She also came with a pretty white party dress, white shoe and socks and YOU could save poor pitiful Pearl and bring her joy!! I loved that doll but my mother hated it and threw it away. As an adult, I bought another one.

Pearl and me!

So and this is where the story is taking us, I bought two of the ugliest to-go coffee cups that were the best at keeping coffee hot and NOT SPILLING even if turned upside down EVER.  Solution: I made pretty dresses for my poor pitiful coffee cups.

 Over the course of time the binding which I made with used color catchers wore out. This material which is like a spun polyester was made to absorb dye during a wash load NOT last for years with daily use.

Opened up and waiting for new bindings

These two will get new bindings and return to active duty, dressing up my pathetic coffee cup!

This one still looks OK. The fabric was a clean-up rag. Always the best looking fabric (sigh)

Now I have loads of new fabrics to make new dresses from. I will wait until after the giveaway to make the new frocks. But just to give you a few ideas about what you can do with this fabric:

  1. coffee cup dress
  2. book cover
  3. small purse - I'm making one tomorrow
  4. make-up bag
  5. pin cushion
and I'll leave you to your own imagination!!

Friday, July 25, 2014

What can I do with this?

When I was going through my fabric stash looking for likely victims candidates for the self round robin, I came along this old piece which was a "failed" deconstructed silk screen on linen. The fabric was so scrumptious and the pale colors so appealing That I had hung on to it thinking there might be a place for it in my life one day. 

I badly needed a new purse and if I folded this is half it was just about the perfect size. Hum...let me see. There were bits of these colors.  

So I decided to thermofax screen some ginkgo leaves in all three colors.

This is an old thermofax screen I had made by Lyric Kinard 

Now I need a lining fabric. I think mint green is one of the ugliest colors ever created!! BUT, I needed a light colored fabric so my old eyes could actually see inside the purse, plus I had it in my stash so....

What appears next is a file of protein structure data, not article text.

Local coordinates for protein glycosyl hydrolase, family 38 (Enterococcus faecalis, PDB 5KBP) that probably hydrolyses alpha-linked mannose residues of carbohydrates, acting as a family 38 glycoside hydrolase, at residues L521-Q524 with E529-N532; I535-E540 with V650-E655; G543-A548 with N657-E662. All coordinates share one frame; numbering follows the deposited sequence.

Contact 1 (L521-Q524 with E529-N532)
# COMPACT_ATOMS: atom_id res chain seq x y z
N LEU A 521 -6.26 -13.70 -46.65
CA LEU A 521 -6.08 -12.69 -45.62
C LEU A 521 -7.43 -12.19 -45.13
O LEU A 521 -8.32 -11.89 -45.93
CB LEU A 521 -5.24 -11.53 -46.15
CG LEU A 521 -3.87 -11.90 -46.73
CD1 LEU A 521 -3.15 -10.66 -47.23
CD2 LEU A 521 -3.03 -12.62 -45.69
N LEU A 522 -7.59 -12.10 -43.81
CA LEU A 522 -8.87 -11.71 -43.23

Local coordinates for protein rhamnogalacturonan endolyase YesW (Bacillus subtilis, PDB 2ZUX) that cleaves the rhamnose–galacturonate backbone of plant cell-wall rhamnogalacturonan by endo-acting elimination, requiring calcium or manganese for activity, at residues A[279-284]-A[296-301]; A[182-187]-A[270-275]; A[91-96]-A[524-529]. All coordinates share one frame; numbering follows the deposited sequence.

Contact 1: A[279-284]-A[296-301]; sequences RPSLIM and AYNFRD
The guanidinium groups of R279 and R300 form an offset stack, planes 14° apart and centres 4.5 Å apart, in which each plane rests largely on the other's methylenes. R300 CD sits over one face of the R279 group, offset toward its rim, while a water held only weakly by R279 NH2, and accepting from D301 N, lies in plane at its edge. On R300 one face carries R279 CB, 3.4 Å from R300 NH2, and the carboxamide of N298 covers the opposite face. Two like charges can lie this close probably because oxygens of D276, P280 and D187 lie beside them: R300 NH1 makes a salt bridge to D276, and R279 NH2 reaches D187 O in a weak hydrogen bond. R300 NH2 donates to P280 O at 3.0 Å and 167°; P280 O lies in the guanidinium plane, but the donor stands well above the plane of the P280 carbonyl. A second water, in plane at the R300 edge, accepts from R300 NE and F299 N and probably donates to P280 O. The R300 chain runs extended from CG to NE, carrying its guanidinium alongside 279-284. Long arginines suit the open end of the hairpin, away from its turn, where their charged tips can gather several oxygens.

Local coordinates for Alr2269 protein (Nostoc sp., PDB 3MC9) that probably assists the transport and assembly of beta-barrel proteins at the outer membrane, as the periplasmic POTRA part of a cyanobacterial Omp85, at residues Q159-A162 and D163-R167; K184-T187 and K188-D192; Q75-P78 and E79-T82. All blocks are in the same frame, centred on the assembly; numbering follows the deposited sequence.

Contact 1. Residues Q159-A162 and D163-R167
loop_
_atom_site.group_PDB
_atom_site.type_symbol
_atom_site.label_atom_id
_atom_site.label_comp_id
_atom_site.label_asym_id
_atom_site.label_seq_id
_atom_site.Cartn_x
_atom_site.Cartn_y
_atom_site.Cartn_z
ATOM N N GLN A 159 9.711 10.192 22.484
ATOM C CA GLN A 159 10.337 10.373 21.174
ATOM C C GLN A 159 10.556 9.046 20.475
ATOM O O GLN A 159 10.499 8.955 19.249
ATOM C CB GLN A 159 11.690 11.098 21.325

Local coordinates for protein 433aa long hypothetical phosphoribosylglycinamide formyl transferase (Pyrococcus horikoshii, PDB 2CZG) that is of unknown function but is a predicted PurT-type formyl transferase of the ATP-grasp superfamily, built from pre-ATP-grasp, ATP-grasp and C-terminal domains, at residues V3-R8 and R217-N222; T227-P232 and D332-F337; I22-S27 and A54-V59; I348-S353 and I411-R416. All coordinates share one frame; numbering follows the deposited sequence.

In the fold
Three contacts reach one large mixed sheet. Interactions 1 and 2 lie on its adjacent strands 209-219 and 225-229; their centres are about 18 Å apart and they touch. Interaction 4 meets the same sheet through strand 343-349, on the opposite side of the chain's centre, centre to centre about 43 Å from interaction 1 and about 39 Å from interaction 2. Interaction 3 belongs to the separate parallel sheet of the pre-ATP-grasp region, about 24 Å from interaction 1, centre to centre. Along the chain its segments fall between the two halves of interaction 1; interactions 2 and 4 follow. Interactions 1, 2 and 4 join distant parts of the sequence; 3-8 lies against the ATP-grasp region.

Fabric trimmed square, horrible green about to be trimmed to size and a binding color needed to be chosen. Second from top I think!


Heavy quilting done. This is just so relaxing to do.

Quilting on lining side.

I stitched it up with my new Baby Lock Eclipse which I bought myself for living through chemo and radiation. It threads itself by vacuuming the thread through the lower loopers. Be still my heart!!

I made the box seam on the bottom then...

Cut, ironed, folded, and ironed in half both the binding and the handle fabric

I cut a half inch wide strip of warm and nature cotton batting for inside the handle for heft, strength, and a dense surface for stitching.

 Binding was attached with the cut edge (top) of the purse like binding on a quilt. I started the binding with about 4" unattached so that at the end I could get a perfect fit. You can see the seam in the center top edge of the picture.

After ironing the seam open, I stitched it down with a double row of stitching.

Now the handles could be attached.

I also tacked the "corners" of the box shape to keep the purse square and not so floppy.


 I was out of magnetic snaps so I just ordered them from ebay. I usually use the poke through kind. I have various ways of hiding the metal plate on the outside but

This time I also ordered some sew in kind. First I will use some E6000 fabric adhesive then stitch them down as well.

Snaps in with stitch and E6000